Jack Palen ’21 was elected the next ASLMU student body president, and Elsie Mares ’21, the next vice president, on Friday, April 3, 2020, by Loyola Marymount University students. Voter turnout was 41 percent in ASLMU’s first all-virtual election.
Palen, an international relations major with French and economics minors from Nashville, Tennessee, and Mares, a political science major and economics minor, from Lamont, California, ran on a platform of expanding health and wellness resources; first-generation and low-income student support and resources; service worker and employee visibility and appreciation; advocating for sustainable, responsible, and ethical investment practices and partnerships; cultivating Lion pride and an inclusive community; and supporting student artists and businesses.
Palen decided to run for ASLMU president because of how he has grown to love serving the LMU community over the past three years. “I wanted to take that service to the next level,” said Palen. “Elsie and I have been friends since living in the same learning community our freshman year, and I could not think of anyone as qualified or enthusiastic about service to ask to join me on a campaign for student government. We both wanted to translate our love for our community into action, so we decided to run.” Mares’ decision to run came in conversations she had with Palen and other friends. “I realized that I wanted to translate my love for LMU into service for this campus,” said Mares.
Palen said their main goal is to reduce the labor felt by student advocacy groups on campus with institutionalizing support for them in the highest levels of student government through visibility and communication of finance. Mares added, “Jack and I hope to promote growth in students by addressing some of the challenges that disproportionately affect certain groups, such as barriers that students in the first-generation and low-income communities face.” They hope to challenge their peers who may not be engaged in social justice to commit to being a person with and for others by providing opportunities to learn about a wide range of issues, such as race, gender identity, class, etc. “We hope to add to the LMU experience by providing meaningful programming and opportunities to be involved with advocacy,” said Mares.
Palen is part of the LMU Honors College and has been on the executive boards of the Interfraternity Council and the Lion Model United Nations Club. Mares is a member of the Belles service organization, the Intercultural Facilitator Program, Phi Delta Phi Pre-Law Honor Society, and Pi Beta Phi Sorority. Together, both Palen and Mares have a wide range of involvement experiences that have shaped their student experience at LMU. They both acknowledged that they will need to balance these commitments with their new leadership roles, while still finding ways to continue to support these groups and students.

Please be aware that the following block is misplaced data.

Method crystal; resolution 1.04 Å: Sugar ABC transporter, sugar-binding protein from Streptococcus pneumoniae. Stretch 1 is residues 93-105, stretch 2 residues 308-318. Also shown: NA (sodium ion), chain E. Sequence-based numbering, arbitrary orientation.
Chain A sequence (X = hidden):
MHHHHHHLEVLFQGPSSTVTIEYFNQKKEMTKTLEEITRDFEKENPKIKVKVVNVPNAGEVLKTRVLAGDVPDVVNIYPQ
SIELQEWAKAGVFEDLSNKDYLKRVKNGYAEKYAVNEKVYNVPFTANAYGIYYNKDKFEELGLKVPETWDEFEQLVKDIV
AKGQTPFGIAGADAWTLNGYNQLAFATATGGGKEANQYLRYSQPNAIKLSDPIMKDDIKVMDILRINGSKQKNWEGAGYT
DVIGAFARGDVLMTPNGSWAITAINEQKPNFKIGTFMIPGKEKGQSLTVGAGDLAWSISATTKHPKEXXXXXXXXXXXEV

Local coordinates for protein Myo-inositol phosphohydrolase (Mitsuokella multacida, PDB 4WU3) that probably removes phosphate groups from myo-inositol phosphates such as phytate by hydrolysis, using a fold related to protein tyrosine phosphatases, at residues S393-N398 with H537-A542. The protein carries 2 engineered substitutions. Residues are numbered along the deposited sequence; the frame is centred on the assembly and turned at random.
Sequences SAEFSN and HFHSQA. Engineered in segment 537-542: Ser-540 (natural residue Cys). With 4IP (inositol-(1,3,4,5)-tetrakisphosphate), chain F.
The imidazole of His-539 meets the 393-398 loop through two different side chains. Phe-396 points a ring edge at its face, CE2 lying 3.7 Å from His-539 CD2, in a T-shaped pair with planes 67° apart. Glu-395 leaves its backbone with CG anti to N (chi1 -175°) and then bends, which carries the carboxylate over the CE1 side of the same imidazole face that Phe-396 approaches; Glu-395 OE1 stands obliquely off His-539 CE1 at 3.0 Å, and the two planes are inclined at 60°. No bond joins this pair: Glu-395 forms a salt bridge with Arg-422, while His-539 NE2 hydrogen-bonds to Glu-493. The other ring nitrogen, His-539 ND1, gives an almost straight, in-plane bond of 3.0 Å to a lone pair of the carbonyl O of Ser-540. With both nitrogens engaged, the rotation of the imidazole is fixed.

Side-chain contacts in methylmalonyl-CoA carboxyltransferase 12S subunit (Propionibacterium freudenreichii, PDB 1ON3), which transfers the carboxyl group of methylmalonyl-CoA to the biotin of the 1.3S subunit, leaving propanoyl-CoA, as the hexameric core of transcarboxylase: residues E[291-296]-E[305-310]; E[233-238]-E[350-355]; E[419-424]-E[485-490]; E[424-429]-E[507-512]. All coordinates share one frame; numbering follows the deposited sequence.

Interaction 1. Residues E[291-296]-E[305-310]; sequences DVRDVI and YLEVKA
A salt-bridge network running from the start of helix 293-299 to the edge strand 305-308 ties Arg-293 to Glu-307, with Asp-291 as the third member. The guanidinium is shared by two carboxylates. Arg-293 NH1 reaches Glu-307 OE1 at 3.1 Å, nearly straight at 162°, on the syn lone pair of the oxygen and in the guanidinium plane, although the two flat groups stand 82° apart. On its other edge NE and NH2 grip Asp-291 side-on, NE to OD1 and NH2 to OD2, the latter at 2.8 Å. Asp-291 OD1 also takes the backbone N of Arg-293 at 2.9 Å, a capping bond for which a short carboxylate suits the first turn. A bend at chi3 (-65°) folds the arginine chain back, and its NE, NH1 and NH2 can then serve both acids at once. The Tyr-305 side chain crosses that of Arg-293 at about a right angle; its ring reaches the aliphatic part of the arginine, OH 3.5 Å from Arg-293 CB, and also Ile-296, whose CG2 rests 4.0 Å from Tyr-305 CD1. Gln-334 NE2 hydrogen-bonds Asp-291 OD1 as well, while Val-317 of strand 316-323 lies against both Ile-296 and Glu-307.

For Palen, his biggest inspiration at LMU has been Allison Lane, assistant director of sorority and fraternity life, who has been a mentor for him since his first year on the bluff. “During my first year, I was considering transferring back home, and it was Allison who drove me to become more invested on campus,” said Palen. “She holds me accountable, teaches me professional expectations, and played a major role in my decision to run for ASLMU.”
Mares said her inspiration has been seeing the commitment to service and justice demonstrated by so many students, staff, and faculty. “I find my worldview challenged and developed by professors in the Political Science, Economics, History, and Theological Studies departments,” said Mares. “My engagement with service and advocacy has evolved because of what I have learned from pro-staff in the Center for Service and Action, Ethnic and Intercultural Services, and Student Affairs. My relationship with faith has grown and matured through the guidance of leaders in Campus Ministry and Latinx Retreat.”
The Palen and Mares campaign beat out the tickets of Alex Smith and Elsa Wilson, and Anya Montgomery and Taylor Pajuen.
ASLMU, in keeping with the Jesuit and Marymount traditions, empowers the voice of the students and actively promotes a vibrant campus life. Driven by integrity, ASLMU devotes itself to being persons for and with others. For more information, visit ASLMU.org.